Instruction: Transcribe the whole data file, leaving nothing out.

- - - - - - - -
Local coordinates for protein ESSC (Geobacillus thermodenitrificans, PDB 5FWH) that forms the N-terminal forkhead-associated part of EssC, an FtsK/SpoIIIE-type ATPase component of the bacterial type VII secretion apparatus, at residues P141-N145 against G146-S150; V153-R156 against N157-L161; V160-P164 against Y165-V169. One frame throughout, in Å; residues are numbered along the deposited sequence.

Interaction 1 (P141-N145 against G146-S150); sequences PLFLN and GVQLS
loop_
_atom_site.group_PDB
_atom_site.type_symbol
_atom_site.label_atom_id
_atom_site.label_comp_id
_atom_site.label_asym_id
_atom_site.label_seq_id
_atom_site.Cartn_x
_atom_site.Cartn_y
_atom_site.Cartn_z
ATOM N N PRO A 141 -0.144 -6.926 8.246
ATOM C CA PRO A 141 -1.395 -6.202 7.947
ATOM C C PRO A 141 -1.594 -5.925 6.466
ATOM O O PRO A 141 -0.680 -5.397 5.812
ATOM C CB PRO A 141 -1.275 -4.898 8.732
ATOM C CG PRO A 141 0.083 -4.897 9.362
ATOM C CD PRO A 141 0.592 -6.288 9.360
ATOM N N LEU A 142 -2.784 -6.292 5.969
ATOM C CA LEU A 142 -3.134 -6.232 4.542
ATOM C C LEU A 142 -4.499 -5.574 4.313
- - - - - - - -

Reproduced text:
Local coordinates for protein ESSC (Geobacillus thermodenitrificans, PDB 5FWH) that forms the N-terminal forkhead-associated part of EssC, an FtsK/SpoIIIE-type ATPase component of the bacterial type VII secretion apparatus, at residues P141-N145 against G146-S150; V153-R156 against N157-L161; V160-P164 against Y165-V169. One frame throughout, in Å; residues are numbered along the deposited sequence.

Interaction 1 (P141-N145 against G146-S150); sequences PLFLN and GVQLS
loop_
_atom_site.group_PDB
_atom_site.type_symbol
_atom_site.label_atom_id
_atom_site.label_comp_id
_atom_site.label_asym_id
_atom_site.label_seq_id
_atom_site.Cartn_x
_atom_site.Cartn_y
_atom_site.Cartn_z
ATOM N N PRO A 141 -0.144 -6.926 8.246
ATOM C CA PRO A 141 -1.395 -6.202 7.947
ATOM C C PRO A 141 -1.594 -5.925 6.466
ATOM O O PRO A 141 -0.680 -5.397 5.812
ATOM C CB PRO A 141 -1.275 -4.898 8.732
ATOM C CG PRO A 141 0.083 -4.897 9.362
ATOM C CD PRO A 141 0.592 -6.288 9.360
ATOM N N LEU A 142 -2.784 -6.292 5.969
ATOM C CA LEU A 142 -3.134 -6.232 4.542
ATOM C C LEU A 142 -4.499 -5.574 4.313